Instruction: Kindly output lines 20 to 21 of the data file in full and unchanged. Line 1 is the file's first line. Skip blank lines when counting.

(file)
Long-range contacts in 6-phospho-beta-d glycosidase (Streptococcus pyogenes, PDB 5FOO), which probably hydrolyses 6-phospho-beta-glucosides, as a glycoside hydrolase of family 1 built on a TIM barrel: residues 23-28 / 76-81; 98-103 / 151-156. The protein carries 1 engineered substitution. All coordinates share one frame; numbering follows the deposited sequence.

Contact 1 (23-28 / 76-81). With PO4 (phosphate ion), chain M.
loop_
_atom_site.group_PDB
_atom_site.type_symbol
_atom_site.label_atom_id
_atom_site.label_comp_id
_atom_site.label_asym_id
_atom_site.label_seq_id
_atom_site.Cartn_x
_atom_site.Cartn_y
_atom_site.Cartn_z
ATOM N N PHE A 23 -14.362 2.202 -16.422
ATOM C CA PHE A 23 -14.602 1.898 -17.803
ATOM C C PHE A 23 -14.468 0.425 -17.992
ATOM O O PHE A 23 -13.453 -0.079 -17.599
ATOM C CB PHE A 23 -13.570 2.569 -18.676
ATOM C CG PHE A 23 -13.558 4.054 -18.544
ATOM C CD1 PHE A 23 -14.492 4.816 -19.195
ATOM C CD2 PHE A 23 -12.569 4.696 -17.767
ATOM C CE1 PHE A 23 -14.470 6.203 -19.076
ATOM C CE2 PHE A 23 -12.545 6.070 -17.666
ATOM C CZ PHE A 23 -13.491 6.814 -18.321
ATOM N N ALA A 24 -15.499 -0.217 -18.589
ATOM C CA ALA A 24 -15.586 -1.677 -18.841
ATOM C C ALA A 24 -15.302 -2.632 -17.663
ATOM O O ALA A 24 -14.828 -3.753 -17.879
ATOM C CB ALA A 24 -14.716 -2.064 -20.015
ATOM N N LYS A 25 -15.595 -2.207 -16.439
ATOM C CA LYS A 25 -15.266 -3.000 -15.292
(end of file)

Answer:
ATOM C CD2 PHE A 23 -12.569 4.696 -17.767
ATOM C CE1 PHE A 23 -14.470 6.203 -19.076